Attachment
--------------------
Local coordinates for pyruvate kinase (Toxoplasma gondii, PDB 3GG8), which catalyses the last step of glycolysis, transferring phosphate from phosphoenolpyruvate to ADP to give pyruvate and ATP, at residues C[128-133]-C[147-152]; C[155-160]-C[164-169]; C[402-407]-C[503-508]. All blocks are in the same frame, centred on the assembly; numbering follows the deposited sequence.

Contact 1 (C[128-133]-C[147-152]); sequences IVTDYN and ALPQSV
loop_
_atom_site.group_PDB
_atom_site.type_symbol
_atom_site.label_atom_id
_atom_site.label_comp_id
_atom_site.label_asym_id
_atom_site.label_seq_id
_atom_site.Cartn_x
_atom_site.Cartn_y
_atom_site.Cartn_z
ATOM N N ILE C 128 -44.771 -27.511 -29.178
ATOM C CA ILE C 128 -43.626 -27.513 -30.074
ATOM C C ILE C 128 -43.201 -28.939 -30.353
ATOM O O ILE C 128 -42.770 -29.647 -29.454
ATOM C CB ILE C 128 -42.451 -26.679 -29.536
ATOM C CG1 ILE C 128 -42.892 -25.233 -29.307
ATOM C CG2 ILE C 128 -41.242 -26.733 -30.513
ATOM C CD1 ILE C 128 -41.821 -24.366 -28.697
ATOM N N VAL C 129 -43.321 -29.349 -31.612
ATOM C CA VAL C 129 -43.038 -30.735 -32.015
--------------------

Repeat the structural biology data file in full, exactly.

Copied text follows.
Local coordinates for pyruvate kinase (Toxoplasma gondii, PDB 3GG8), which catalyses the last step of glycolysis, transferring phosphate from phosphoenolpyruvate to ADP to give pyruvate and ATP, at residues C[128-133]-C[147-152]; C[155-160]-C[164-169]; C[402-407]-C[503-508]. All blocks are in the same frame, centred on the assembly; numbering follows the deposited sequence.

Contact 1 (C[128-133]-C[147-152]); sequences IVTDYN and ALPQSV
loop_
_atom_site.group_PDB
_atom_site.type_symbol
_atom_site.label_atom_id
_atom_site.label_comp_id
_atom_site.label_asym_id
_atom_site.label_seq_id
_atom_site.Cartn_x
_atom_site.Cartn_y
_atom_site.Cartn_z
ATOM N N ILE C 128 -44.771 -27.511 -29.178
ATOM C CA ILE C 128 -43.626 -27.513 -30.074
ATOM C C ILE C 128 -43.201 -28.939 -30.353
ATOM O O ILE C 128 -42.770 -29.647 -29.454
ATOM C CB ILE C 128 -42.451 -26.679 -29.536
ATOM C CG1 ILE C 128 -42.892 -25.233 -29.307
ATOM C CG2 ILE C 128 -41.242 -26.733 -30.513
ATOM C CD1 ILE C 128 -41.821 -24.366 -28.697
ATOM N N VAL C 129 -43.321 -29.349 -31.612
ATOM C CA VAL C 129 -43.038 -30.735 -32.015